Right now it just showed her a generously curvy woman in threadbare pajamas and loose blonde hair that hung down to her waist. She wished her face didn’t always have that nervous smile on it, as if she were begging the world to be kind.

After sticking her tongue out at herself, she reached for her most recent temp-job paycheck. Processing mortgage paperwork had been more boring than watching paint dry, but it had come with a full-time paycheck for eleven weeks.

Until today. Next week would’ve been week twelve—but they’d chucked her overboard. Laid off. Technically, she wasn’t even laid off—that would have meant she could collect unemployment. But Lilah was a temp. She was just shit out of luck.

So. No more paychecks.

She opened the bank app on her three-generations-too-old smartphone and snapped a picture of her check, depositing it with ease. A photo, a log-in, and—bam!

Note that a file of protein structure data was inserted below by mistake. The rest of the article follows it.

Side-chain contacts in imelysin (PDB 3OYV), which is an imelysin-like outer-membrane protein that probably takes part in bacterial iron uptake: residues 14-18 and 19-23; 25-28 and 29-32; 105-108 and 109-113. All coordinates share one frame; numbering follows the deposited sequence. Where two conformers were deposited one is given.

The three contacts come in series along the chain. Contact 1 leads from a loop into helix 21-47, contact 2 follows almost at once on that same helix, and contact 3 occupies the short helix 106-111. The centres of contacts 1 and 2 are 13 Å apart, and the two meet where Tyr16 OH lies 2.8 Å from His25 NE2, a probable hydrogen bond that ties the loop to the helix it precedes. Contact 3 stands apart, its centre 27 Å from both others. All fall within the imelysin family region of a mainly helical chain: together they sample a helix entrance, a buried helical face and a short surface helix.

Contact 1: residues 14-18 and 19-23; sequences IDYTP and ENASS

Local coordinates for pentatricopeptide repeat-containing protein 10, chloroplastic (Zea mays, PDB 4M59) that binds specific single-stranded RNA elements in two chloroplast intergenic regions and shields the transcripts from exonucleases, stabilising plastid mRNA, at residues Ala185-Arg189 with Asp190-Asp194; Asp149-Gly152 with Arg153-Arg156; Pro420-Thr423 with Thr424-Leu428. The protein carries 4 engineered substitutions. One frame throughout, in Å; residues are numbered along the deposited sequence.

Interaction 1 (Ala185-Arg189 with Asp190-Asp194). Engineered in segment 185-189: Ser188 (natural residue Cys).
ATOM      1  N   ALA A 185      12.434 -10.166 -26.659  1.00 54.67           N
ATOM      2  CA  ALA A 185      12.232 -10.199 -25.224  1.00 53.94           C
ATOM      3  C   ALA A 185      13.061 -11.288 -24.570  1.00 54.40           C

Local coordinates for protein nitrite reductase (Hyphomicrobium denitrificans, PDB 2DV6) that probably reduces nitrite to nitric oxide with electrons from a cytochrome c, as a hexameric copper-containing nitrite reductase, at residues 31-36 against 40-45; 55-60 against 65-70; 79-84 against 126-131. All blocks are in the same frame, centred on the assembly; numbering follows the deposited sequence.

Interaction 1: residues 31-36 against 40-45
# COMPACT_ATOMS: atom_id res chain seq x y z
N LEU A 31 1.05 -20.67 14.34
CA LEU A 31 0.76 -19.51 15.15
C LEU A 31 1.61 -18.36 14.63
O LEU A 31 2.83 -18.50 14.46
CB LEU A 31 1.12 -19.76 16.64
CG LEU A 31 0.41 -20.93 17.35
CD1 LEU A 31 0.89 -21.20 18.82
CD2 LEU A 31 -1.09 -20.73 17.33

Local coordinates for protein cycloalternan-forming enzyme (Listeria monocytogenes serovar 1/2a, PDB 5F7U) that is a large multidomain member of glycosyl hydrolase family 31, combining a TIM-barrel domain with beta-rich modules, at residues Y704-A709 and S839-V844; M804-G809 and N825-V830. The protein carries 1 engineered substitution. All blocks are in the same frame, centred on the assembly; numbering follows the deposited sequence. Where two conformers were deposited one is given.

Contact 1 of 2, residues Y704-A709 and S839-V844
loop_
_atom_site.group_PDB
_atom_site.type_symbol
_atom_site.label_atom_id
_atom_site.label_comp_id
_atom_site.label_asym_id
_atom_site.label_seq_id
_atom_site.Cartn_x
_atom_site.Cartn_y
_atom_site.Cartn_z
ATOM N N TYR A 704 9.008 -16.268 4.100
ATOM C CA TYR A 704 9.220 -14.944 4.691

Her bank balance increased by a few hundred dollars.

Not enough.

The late summer heat floated in through the third-story window of their tiny place in Waltham, making it feel like a sauna. A half-broken fan was all they had to stir the air. A window-unit air conditioner was so far out of their financial reality that it made Lilah laugh to even think about it. The windowsill outside was spotted with drips from floors above them, drops of water from people richer than she and her sister, people who could afford their cell phone bills and the electricity to power sixty-eight-degree coolness.

She kinda hated those people right now.

Kinda really.